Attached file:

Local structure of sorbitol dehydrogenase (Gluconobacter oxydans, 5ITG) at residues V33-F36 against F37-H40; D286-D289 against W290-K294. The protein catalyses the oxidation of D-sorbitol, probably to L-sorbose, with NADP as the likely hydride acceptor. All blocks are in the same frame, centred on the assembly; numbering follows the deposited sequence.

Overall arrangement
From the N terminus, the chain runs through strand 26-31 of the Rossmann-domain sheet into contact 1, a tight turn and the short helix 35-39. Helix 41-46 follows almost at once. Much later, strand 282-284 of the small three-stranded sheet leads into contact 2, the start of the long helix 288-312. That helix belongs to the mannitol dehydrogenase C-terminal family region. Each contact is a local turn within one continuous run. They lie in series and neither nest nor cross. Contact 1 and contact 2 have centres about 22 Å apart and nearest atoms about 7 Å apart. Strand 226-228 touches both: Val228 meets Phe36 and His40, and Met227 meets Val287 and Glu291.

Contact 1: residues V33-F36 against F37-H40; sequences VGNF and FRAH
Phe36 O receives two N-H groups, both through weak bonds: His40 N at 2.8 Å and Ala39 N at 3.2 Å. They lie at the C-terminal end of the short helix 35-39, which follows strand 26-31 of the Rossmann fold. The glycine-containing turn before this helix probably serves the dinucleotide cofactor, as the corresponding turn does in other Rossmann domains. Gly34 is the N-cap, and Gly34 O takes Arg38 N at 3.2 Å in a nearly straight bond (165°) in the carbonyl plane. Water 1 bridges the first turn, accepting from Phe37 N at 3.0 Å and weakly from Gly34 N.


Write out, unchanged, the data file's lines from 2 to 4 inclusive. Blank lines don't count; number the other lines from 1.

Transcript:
Overall arrangement
From the N terminus, the chain runs through strand 26-31 of the Rossmann-domain sheet into contact 1, a tight turn and the short helix 35-39. Helix 41-46 follows almost at once. Much later, strand 282-284 of the small three-stranded sheet leads into contact 2, the start of the long helix 288-312. That helix belongs to the mannitol dehydrogenase C-terminal family region. Each contact is a local turn within one continuous run. They lie in series and neither nest nor cross. Contact 1 and contact 2 have centres about 22 Å apart and nearest atoms about 7 Å apart. Strand 226-228 touches both: Val228 meets Phe36 and His40, and Met227 meets Val287 and Glu291.

Contact 1: residues V33-F36 against F37-H40; sequences VGNF and FRAH